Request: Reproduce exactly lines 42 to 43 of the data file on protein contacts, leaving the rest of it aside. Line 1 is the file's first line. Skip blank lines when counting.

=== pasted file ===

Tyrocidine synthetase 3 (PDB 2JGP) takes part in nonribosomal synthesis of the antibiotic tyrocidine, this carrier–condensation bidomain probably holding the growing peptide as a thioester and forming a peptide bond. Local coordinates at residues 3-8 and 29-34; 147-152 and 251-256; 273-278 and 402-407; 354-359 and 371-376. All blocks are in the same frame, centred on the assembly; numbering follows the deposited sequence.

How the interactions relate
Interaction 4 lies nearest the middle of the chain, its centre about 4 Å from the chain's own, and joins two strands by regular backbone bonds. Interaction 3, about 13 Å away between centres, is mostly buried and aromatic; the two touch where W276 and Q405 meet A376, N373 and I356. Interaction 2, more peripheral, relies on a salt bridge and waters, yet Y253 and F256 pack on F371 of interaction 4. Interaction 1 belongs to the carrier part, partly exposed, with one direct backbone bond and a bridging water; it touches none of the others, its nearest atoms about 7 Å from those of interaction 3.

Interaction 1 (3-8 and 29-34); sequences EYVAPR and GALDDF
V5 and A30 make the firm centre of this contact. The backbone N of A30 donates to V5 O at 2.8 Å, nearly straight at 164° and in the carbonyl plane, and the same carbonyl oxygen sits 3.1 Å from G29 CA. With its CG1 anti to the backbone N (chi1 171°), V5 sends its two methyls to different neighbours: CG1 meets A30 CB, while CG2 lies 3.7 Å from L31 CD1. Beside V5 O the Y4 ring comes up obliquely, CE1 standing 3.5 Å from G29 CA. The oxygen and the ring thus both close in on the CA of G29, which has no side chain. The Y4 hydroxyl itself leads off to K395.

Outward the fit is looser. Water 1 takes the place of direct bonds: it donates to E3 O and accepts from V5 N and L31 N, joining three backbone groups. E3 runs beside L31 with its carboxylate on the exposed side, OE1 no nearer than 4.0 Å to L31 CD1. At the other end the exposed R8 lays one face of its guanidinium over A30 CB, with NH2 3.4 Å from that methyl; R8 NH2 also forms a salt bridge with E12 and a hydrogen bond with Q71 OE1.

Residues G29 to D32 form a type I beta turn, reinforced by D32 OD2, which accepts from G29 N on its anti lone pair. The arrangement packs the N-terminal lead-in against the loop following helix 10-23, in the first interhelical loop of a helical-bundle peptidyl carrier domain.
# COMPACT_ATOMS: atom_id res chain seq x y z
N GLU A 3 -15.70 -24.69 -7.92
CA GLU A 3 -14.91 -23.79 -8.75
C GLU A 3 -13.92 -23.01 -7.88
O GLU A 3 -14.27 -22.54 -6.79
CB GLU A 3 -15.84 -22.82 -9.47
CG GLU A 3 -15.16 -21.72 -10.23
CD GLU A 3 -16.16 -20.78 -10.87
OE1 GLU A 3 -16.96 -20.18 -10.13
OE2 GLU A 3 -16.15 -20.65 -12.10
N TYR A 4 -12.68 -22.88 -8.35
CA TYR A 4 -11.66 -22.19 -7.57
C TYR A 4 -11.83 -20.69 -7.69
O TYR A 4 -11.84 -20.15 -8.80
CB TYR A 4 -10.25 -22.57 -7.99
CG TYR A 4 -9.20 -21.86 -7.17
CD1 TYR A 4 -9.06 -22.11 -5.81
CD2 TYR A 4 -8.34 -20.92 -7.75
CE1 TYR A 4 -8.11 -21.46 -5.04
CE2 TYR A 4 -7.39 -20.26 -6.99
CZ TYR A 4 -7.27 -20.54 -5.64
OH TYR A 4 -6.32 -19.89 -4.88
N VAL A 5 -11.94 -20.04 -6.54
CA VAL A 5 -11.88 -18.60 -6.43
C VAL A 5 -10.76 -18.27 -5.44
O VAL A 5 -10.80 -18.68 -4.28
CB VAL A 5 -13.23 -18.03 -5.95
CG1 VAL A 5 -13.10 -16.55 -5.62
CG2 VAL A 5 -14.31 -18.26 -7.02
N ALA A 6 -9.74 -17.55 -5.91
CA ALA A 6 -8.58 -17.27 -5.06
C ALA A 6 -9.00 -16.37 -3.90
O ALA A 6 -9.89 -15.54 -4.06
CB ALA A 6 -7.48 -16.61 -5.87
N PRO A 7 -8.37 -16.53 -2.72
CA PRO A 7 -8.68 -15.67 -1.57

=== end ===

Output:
N PRO A 7 -8.37 -16.53 -2.72
CA PRO A 7 -8.68 -15.67 -1.57